Last week, folks who are in the inner circle of the plans for Sites Reservoir held a get-together in Maxwell to show off the group’s new office and new logo. Also new is a website, that talks about all things Sites Reservoir — a construction schedule, facts sheets and a list of interested participants (see sidebar). The next big step is money, particularly through a proposal to get a chunk of the $2.7 billion of bond funds available from California’s Proposition 1. The Sites Reservoir committee won’t be able to apply for that funding until around the middle of next year.
Archive for date: October 23rd, 2016
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The San Joaquin River is the longest river in Central California, and the second most endangered river in the country. But because of dams, levees, and water diversion, over 100 miles of the river has been dry for 50 years. Sacramento – The San Joaquin River is second only to the Apalachicola, Chattahoochee and Flint rivers basin in Alabama, Georgia, and Florida as a seriously endangered river in this country.
The state’s Bay-Delta water quality and species protection efforts added another piece Friday with the release of the draft report on water flow in and out of the Sacramento River Basin. California’s Water Quality Control Board is seeking comment on the Scientific Basis Report, from which it will determine the necessary flows to “protect fish and wildlife beneficial uses.” “The report also acknowledges that non-flow measures should be integrated with flows to protect fish and wildlife,” the board staff said in a statement released with the report.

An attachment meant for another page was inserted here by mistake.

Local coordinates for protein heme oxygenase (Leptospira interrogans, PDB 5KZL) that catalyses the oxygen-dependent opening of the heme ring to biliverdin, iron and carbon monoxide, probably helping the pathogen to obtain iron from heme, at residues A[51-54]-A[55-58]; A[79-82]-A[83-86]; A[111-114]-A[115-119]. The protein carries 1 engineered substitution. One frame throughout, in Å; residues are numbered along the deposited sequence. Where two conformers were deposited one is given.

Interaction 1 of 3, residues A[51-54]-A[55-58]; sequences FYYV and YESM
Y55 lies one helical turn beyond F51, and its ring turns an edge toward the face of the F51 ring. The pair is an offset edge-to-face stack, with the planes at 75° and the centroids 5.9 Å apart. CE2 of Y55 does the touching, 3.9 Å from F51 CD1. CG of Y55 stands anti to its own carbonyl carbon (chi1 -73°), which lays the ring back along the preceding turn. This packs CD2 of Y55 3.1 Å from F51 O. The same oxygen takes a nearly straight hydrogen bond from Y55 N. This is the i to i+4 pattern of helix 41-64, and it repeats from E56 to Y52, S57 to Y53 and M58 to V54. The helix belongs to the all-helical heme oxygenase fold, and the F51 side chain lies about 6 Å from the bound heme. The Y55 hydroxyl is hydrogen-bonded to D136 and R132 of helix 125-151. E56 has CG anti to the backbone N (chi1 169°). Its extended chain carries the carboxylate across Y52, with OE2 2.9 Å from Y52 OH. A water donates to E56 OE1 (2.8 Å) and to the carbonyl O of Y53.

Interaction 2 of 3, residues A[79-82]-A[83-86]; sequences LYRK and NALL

This time last year the world’s weather was being dominated by one of the strongest El Niño events on record. As surface waters in the equatorial Eastern Pacific warmed by more than 2°C, a chain reaction of extreme weather events was set in motion. From torrential rains in Peru and huge storms pounding the coast of California, to drought and bushfire in Australia and Indonesia and catastrophic floods in south-east India (submerging parts of Chennai under eight metres of water), this El Niño really packed some punch.
Water users in San Francisco and its suburbs face a day of reckoning as state regulators move to leave more water in California’s two biggest rivers in an effort to halt a collapse in the native ecosystem of the San Francisco Bay and its estuary, the Sacramento-San Joaquin River Delta. Even as water allocations to California farmers have been severely reduced, San Francisco water authorities have freely tapped the Tuolumne River, which the city dammed early in the last century at its headwaters in Yosemite National Park.
After five years of drought, no easy answers are left. Wells have run dry, lake levels have dropped to historic lows and last winter’s predicted storms were no-shows.That is, at least in the southern half of the state, leaving areas dependent on local rainfall some of the hardest hit. Those importing water, however, got a bit of reprieve as storms boosted supplies in Northern California. Just a few years ago, the opposite was true. Back then, Lake Casitas in the Ojai Valley was still relatively full.
Los Angeles has a serious dependence on imported water, and local officials want the state to pitch in more to help the city get more of its water from local sources. In a letter sent Friday to the California Water Resources Control Board and Department of Water Resources, Mayor Eric Garcetti and City Controller Ron Galperin asked the state to lift a $15 million limit on grants for water recycling projects awarded through a water bond approved by voters in 2014.